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Saturday, November 17, 2012

Weekend Cooking: War Cake

Weekend Cooking

So some of you will have noticed that I have been re-reading/reading for the first time some of the Dear America diaries. Since I have been listening to them on audio book I didn’t remember that there were all kinds of extra historical content at the back of the books. Usually I peruse the Scholastic website to find the historical recipes that they have for certain books, but they didn’t cover the book I was looking for, My Secret War by Mary Pope Osborne (they primarily are only featuring the books that have been re-released since 2011). So I went over to Amazon and with their Look Inside feature I was able to access all the back pages with the historical content and found a recipe for War Cake.

As My Secret War is set on the home-front of the United States during World War II one of the aspects that is featured in the book is rationing. War Cake is a recipe that took into account the rations that were in place at the time. War Cakes came in many varieties. This version uses less sugar (because apparently sugarcane could be converted into gunpowder somehow) and also doesn’t use eggs or milk. I have heard from a co-worker whose wife makes a War Cake for her history class that her recipe uses bacon grease because that was something that was save due to rations on butter and oil.


War Cake
Makes 1 Cake

1 cup brown sugar
1 cup water
1 cup raisins
2 Tbsp. butter/margarine
1Tbsp. cinnamon
½ tsp. ground cloves
1 ½ cups flour
½ tsp. salt
½ tsp. baking powder
½ tsp. baking soda
½ cup chopped walnuts


1)  Preheat oven to 350°F. Grease and flour an 8”x4” (loaf pan).
2)  Place brown sugar, water, raisins, margarine, cinnamon, and cloves in a saucepan and bring to a boil. Turn down heat and cook gently for 5 minutes. Remove from heat and let cool until mixture is lukewarm.
3)  Sift together the flour, salt, baking powder, and baking soda.
4)  Add flour mixture to the cooled sugar mixture, beating until the batter is smooth. Stir in the walnuts.
5)  Spread evenly in the baking pan and bake 25-30 minutes or until a toothpick inserted in the center of the cake comes out clean. Let cool in pan 10 minutes, then turn out onto the rack to cool completely.

Recipe from My Secret War by Mary Pope Osborn, pg 178.


I have to say that my boyfriend was NOT interested in me making this cake. He certainly didn’t want to eat anything that had less or none of the ingredients that make a cake the “way it should be”. So initially I gave in to make boxed Halloween Fun-Fetti cake, except guess what, we had no eggs! So War Cake it was (which because of the rationing didn’t require eggs!)

Also, apparently I read the recipe wrong and used an 8”x8” baking pan, so they came out more like bars than bread but came out good none the less. Use a little less time (about 15-20 minutes) if you use the square baking pan.

I was pleasantly surprised by this cake. I don’t typically like raisins or walnuts in deserts but it really make the cake. It had a spice cake flavor which was nice. I topped the cake with a thin layer of cream cheese frosting which enhanced the flavor. My boyfriend even liked it. He said that he wouldn’t ask for it for his birthday but would eat it if it was made. So I guess that is a decent endorsement considering how against the cake he was. An interesting experiment in wartime rationing (I would never have eaten the bacon grease one I described earlier, and I sent this War Cake recipe home with my co-worker for his wife!).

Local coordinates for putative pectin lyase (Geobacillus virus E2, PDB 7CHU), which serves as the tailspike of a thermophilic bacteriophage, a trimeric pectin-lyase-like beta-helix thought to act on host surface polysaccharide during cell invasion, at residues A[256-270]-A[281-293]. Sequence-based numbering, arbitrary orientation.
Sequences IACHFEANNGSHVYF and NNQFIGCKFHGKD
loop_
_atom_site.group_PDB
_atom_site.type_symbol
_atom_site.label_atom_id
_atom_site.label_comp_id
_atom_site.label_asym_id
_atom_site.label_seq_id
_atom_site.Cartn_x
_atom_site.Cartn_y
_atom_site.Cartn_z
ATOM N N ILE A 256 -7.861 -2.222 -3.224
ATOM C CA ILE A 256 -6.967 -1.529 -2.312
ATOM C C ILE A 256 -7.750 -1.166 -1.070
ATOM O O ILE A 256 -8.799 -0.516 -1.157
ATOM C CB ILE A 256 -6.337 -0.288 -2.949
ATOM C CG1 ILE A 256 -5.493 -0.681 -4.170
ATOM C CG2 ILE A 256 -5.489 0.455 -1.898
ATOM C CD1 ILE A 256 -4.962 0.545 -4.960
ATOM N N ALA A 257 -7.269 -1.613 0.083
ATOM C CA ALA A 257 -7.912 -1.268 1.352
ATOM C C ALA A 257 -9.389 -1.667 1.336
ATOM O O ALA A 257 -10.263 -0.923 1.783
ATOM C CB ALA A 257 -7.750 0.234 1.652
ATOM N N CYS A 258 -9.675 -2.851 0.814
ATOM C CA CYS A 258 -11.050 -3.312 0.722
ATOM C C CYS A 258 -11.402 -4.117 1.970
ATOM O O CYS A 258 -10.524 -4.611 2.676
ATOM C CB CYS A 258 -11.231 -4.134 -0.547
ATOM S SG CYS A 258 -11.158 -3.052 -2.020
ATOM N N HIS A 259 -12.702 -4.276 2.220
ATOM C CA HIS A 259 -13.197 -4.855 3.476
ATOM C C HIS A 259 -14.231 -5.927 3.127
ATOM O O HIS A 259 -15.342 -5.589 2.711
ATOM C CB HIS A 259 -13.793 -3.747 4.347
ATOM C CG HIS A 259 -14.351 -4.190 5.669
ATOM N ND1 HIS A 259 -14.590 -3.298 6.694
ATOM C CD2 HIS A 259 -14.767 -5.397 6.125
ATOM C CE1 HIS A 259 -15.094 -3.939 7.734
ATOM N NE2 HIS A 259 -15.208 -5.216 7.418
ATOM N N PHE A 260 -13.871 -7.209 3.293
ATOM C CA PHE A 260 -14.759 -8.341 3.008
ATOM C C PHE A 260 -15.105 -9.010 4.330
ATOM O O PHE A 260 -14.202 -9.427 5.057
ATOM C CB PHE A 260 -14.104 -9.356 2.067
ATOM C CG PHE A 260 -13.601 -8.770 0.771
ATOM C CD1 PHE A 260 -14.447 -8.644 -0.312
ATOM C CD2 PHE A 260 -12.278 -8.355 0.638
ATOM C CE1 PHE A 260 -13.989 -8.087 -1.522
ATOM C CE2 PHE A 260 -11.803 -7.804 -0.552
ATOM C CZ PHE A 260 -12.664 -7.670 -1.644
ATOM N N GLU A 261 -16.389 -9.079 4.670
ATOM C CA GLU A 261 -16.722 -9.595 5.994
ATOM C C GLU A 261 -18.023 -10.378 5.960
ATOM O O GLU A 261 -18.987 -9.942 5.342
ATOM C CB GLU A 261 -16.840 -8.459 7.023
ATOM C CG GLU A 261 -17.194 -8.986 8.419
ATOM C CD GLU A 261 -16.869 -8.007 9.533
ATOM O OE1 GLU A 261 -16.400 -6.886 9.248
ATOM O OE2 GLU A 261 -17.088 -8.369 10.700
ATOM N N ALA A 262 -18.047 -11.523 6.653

Weekend Cooking is hosted by Beth Fish Reads and any post remotely related to cooking can partake!


Copyright © 2012 by The Maiden’s Court


  1. Fun experiment. I have a bunch of war recipes from my grandmothers. Women sure were resourceful.

    1. They had to be! Neither of my grandmothers were much in the way of cooking - so I don't have any of theirs but I do find it interesting to experiment with these old recipes.

  2. War cake - that's a new one on me. have a good week.

    1. I had heard of it before but had no idea what was in it - apparently it could be a variety of things.

  3. very interesting, thanks for sharing this info and the recipe. i had never seen an actual recipe for one of these, even though i know cake/sweets were few and far between then.

    1. You are right, they would have only been able to make these on the rare occasion.

  4. I just saw some other wartime recipes the other day - boy did they have to think out of the box! Just imagine the ecstasy of the end of rationing...

    1. Oh they much have been absolutely thrilled at that point! This was my first viewing of a wartime recipe.

  5. That actually sounds quite good for fall with walnuts and those spices.

    Joy's Book Blog

    1. It had a very nice fall spice flavor. For the small amount that is actually in it, there was quite the flavor.

  6. This is so neat - I am going to try it. I was recently experimenting with some 1920's-1930's cookbooks and noticed that they paid a lot of attention to the number of eggs used in each recipe. Seems like eggs were a major cost consideration at the time - and during the war they were even more limited. Fascinating. What a great post - thanks for this.

    1. I noticed that too - not sure why - maybe they were sending eggs over to the troops. Hope it come out good for you!

  7. What a wonderful project for history teachers. I love that your boyfriend said he wouldn't ask for it for his birthday, but if it was made, he'd eat. Too funny!

    1. I think it would be an awesome add in for a history project. I think my boyfriend's response was like every man - they wouldn't ask for it but if it is there they will eat it!


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